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Long Flat Brushes

One eighth, one quarter and one half inck long flat or one stroke taklon watercolor brushes

Long Flat Brushes - Clean, Geometric and Precise

Long Flat (also known as One Stroke brushes) are a square ended, long bristle brush ideal for precise, geometric marks. The synthetic bristled Taklon varieties are reasonably priced, hold plenty of paint and last for many years.

For me, the contrast between the precision of these brushes and the loose, unpredictable marks made with a half inch bristle brush give a painting interest and excitement.

Long Flat brushes come in a range of sizes starting at ⅛ inch and extending up to around 2 inches. I find the ½ and ¼ inch long flats are my most used sizes then, for very fine detail, the ⅛ inch.

⅛ , ¼, and ½ inch Long flat brushes. There are also shorter bristled square taklon brushes the same width as these, but they don't hold the same amount of paint and are not as good to work with.

half inch stroke.jpg

Holding the long flat brush almost perpendicular to the paper produces a clean, square beginning and end to the stroke. Laying the brush too far over makes a rounded finish to the stroke


The first stroke here was done with the brush perpendicular to the paper. The second stroke shows the rounded mark made by the heel of the brush if it is used at too steep an angle.

horiz brick.jpg

Adjustments in scale can be made using different sized brushes and by changing the stroke direction. These bricks are being painted with a ½ inch one stroke applied in a horizontal direction.

half in brick.jpg

The same ½ inch one stroke brush is used here, but this time a much smaller brick results from a short vertical stroke

oneeighth brick.jpg

For really fine marks the ⅛ inch one stroke can produce almost microscopic textures. Shown here using a vertical stroke making ⅛ inch long bricks


These bricks are a slightly larger scale using the 1/8th inch brush horizontally.


Any of the one stroke brushes can be adjusted by slightly compressing the bristles to make a narrower stroke. This can be very handy when painting windows that vary slightly in size.


This painting shows the contrast between the loose, casual marks made with a ½ inch bristle brush and the precise, geometric marks produced with various long flat brushes. The various geometric shapes were made by adjusting the width of a ½ inch and ¼ inch long flat brush.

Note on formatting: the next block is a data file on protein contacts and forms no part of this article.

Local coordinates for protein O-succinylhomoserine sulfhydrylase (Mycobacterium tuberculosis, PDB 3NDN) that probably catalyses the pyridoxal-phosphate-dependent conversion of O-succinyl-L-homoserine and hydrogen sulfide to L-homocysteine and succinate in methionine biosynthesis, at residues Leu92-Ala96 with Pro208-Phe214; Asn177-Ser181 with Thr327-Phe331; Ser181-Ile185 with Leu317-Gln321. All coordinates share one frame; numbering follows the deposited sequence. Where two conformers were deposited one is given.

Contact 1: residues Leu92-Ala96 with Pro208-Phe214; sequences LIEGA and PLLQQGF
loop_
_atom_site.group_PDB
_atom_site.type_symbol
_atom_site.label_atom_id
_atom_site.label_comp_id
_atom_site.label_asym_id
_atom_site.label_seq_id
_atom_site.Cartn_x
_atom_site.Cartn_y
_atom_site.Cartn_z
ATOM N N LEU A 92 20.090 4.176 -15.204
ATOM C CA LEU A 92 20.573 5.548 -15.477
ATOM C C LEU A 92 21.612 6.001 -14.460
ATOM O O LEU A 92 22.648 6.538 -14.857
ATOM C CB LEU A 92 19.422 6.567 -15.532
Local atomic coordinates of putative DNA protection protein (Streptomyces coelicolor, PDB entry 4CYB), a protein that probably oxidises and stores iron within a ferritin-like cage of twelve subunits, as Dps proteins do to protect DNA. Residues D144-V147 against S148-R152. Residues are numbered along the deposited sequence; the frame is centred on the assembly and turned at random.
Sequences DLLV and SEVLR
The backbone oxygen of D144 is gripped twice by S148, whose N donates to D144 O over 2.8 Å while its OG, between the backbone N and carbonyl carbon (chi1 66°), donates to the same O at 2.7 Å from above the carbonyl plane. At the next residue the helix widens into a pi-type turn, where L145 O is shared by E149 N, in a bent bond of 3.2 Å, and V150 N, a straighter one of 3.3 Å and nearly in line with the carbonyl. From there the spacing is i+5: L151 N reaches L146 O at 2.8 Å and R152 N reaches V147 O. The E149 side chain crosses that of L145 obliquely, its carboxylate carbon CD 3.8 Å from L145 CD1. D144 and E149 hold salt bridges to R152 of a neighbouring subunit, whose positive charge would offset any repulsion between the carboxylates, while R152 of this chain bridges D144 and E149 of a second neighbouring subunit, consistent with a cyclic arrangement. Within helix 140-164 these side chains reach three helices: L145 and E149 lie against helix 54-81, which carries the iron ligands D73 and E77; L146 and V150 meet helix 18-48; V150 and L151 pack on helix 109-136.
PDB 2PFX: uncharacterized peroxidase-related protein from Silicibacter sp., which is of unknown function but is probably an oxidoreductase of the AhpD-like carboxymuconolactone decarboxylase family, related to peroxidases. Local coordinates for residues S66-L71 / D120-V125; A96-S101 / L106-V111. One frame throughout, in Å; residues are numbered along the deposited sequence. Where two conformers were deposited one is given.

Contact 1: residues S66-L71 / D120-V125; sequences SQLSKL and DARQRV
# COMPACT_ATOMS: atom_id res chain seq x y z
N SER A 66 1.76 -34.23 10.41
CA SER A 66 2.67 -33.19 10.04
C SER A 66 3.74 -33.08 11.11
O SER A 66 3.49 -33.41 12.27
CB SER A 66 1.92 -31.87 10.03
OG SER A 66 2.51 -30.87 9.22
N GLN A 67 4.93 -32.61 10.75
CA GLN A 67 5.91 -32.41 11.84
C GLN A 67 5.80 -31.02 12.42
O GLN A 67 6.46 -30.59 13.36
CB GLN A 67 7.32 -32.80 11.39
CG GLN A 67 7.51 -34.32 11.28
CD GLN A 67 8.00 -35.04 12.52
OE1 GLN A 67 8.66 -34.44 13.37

The interest in this painting comes from the contrast between the soft organic shapes of the boat hulls, sky and water washes and the precise geometric marks in the cabins and jetty. A ¼ inch long flat brush was squeezed and adjusted to produce the various sized windows, port holes and cabin features.


A ½ inch bristle brush was used here to apply the larger washes. Once the washes had dried the same brush was used for the dark shapes inside the and under the shed and the loose trunks and fronds of the banana palms. A ½ inch long flat brush was used to apply the shadow under the eve, the geometric wall patches, window and, with tinted gouache, highlight details in the banana fronds. The contrast between the loose bristle marks and the formal geometric shapes are what bring the painting to life.


All the larger shapes here ( buildings, boat hulls, sky and water ) were roughed in with a ½ inch bristle brush. The rough shapes were clarified and refined with rigger and ink lines then detail was built up with various long flat brushes. Doors and windows in the boats and buildings were carefully applied with a ½ and a ¼ inch long flat brush. Bricks, fishing paraphernalia and detail along the jetty were painted with a ⅛ inch long flat brush.

It is the apparent square edged precision produced by the long flat brushes that  create the impression of architectural accuracy in this painting.

If your style of painting incorporates a lot of cutting in or you are interested in  subjects with geometric shapes, pick up a couple of Taklon fibre long flat brushes next time you are in your art supply store - You’ll wonder how you got along without them.



If the Taklon fibres become bent or distorted, carefully hold them in the steam of a boiling kettle for a few seconds. They will quickly return to their original shape. Occasionally washing the brush with mild soap will stop the bristles separating.

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